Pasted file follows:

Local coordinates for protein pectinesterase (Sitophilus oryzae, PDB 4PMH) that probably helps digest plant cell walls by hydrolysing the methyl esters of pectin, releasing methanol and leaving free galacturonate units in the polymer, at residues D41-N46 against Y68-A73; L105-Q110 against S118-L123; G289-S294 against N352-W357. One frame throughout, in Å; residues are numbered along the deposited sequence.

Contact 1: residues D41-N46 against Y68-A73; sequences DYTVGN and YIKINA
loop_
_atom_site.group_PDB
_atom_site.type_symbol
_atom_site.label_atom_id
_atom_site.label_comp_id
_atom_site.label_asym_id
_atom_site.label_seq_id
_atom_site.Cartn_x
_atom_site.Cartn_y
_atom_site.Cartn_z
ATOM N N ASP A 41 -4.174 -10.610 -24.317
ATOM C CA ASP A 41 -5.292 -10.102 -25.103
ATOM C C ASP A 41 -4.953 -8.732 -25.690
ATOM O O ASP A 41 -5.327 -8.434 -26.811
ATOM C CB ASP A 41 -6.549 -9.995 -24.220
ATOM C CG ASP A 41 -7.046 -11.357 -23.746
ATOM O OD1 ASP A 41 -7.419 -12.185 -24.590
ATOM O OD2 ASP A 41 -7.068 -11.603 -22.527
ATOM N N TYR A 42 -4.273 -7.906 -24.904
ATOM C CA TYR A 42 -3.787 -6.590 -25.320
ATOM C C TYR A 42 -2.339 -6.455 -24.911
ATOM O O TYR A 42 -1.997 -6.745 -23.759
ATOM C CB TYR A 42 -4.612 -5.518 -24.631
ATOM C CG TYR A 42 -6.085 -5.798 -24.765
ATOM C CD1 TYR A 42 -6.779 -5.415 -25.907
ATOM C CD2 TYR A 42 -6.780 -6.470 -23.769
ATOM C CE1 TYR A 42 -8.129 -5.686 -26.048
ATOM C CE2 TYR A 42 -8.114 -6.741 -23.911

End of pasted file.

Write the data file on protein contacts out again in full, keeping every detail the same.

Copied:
Local coordinates for protein pectinesterase (Sitophilus oryzae, PDB 4PMH) that probably helps digest plant cell walls by hydrolysing the methyl esters of pectin, releasing methanol and leaving free galacturonate units in the polymer, at residues D41-N46 against Y68-A73; L105-Q110 against S118-L123; G289-S294 against N352-W357. One frame throughout, in Å; residues are numbered along the deposited sequence.

Contact 1: residues D41-N46 against Y68-A73; sequences DYTVGN and YIKINA
loop_
_atom_site.group_PDB
_atom_site.type_symbol
_atom_site.label_atom_id
_atom_site.label_comp_id
_atom_site.label_asym_id
_atom_site.label_seq_id
_atom_site.Cartn_x
_atom_site.Cartn_y
_atom_site.Cartn_z
ATOM N N ASP A 41 -4.174 -10.610 -24.317
ATOM C CA ASP A 41 -5.292 -10.102 -25.103
ATOM C C ASP A 41 -4.953 -8.732 -25.690
ATOM O O ASP A 41 -5.327 -8.434 -26.811
ATOM C CB ASP A 41 -6.549 -9.995 -24.220
ATOM C CG ASP A 41 -7.046 -11.357 -23.746
ATOM O OD1 ASP A 41 -7.419 -12.185 -24.590
ATOM O OD2 ASP A 41 -7.068 -11.603 -22.527
ATOM N N TYR A 42 -4.273 -7.906 -24.904
ATOM C CA TYR A 42 -3.787 -6.590 -25.320
ATOM C C TYR A 42 -2.339 -6.455 -24.911
ATOM O O TYR A 42 -1.997 -6.745 -23.759
ATOM C CB TYR A 42 -4.612 -5.518 -24.631
ATOM C CG TYR A 42 -6.085 -5.798 -24.765
ATOM C CD1 TYR A 42 -6.779 -5.415 -25.907
ATOM C CD2 TYR A 42 -6.780 -6.470 -23.769
ATOM C CE1 TYR A 42 -8.129 -5.686 -26.048
ATOM C CE2 TYR A 42 -8.114 -6.741 -23.911